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TESS VIGELAND: The almighty dollar isn't looking so mighty these days.
It fell to a new record low against the euro in overnight trading. And since 2000 it's lost more than 40 percent of its value against that currency. Marketplace's Steve Henn tells us the dollar was one of the big issues staring the G-7 finance ministers in the face as they met in Washington today.
STEVE HENN: To really understand why the value of a dollar has been slipping for five straight years it helps to keep one fact in mind: Americans and our government tend to spend much, much more than we make. In fact, we had to borrow about $800 billion last year.
Desmon Lachman: The United States hasn't had a deficit of that size in the post-war period.
Desmond Lachman is an economist at the American Enterprise Institute.
Lachman: It's more or less double what the previous record was roundabout in the mid-80s.
In the past, financing our profligate ways wasn't that hard because so many people around the world wanted to invest in this country. In recent weeks, not so much.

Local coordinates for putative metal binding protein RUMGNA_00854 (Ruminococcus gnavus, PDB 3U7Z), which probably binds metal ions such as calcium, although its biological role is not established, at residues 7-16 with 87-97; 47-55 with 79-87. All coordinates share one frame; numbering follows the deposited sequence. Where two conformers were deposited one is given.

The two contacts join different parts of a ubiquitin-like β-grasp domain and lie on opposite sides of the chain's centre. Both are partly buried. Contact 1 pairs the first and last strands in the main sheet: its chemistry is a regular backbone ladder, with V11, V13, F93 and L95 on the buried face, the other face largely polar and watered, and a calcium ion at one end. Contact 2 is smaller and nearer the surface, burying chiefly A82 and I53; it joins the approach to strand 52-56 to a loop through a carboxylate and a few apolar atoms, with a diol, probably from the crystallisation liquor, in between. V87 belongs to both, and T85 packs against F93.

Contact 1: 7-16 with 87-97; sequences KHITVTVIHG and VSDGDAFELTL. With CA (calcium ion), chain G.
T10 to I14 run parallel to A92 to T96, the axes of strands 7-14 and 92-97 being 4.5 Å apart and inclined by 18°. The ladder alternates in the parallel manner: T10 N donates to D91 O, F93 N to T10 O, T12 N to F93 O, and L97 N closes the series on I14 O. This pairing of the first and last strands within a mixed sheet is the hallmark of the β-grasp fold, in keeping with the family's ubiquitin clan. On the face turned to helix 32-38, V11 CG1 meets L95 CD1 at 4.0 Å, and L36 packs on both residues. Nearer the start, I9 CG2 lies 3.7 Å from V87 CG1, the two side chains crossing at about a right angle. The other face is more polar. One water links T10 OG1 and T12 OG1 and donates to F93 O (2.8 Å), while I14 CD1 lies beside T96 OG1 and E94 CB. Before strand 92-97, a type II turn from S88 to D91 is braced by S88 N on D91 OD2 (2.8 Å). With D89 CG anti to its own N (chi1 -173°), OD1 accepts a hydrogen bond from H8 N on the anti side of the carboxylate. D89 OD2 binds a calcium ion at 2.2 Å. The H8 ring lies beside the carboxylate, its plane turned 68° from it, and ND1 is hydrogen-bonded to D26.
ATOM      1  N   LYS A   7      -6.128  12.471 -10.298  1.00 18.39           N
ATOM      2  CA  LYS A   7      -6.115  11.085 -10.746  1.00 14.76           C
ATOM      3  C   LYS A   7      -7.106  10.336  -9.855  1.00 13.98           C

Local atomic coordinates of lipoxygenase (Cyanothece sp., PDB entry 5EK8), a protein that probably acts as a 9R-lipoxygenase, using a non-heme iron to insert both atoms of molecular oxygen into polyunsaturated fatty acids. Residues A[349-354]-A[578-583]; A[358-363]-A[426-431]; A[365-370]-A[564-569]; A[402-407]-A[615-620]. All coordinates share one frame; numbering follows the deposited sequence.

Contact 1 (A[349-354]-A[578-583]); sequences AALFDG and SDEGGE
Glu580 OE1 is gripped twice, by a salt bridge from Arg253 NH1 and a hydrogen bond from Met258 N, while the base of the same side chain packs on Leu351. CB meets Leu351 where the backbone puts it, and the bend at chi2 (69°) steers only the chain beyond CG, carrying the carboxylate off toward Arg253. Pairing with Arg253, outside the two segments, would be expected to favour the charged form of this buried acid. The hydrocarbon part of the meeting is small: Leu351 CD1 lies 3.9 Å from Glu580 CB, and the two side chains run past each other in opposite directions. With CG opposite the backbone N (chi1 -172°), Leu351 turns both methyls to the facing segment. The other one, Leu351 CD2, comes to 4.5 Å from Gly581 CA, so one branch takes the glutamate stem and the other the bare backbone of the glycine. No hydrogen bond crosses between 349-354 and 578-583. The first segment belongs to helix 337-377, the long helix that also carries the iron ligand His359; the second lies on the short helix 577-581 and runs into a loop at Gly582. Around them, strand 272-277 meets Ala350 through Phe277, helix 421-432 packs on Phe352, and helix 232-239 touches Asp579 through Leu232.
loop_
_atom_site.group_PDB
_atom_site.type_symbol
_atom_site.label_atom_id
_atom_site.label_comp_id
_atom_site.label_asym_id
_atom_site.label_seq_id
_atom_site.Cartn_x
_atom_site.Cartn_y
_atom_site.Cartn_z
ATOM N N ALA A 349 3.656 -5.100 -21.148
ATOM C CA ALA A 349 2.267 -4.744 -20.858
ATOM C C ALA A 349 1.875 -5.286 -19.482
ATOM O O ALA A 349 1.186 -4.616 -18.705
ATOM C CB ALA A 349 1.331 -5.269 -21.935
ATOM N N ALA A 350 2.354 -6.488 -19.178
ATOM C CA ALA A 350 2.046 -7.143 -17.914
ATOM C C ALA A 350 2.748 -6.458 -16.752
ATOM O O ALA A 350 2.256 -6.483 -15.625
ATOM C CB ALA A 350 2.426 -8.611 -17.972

Lachman: What's driving the dollar down right now is a perception that the United States economy is weakening.
In fact, foreigners sold more than $69 billion in U.S. assets in August, and if that trend continues it could have ugly economic consequences.
But Catherine Mann, a senior fellow at the Peterson Institute for Economics, says there is only so far the dollar can fall.
Catherine Mann: At some point the dollar is so cheap that investors go on a buying spree. So there's a sense in which a crash really isn't in the offing.
If Mann's right, that's good news for policy makers meeting today at the G7. If she's wrong, a collapsing dollar could trigger an economic double-whammy -- rising interest rates combined with rising prices for foreign-made goods.
So stock up on that expensive French wine before it's too late.
In Washington, I'm Steve Henn for Marketplace.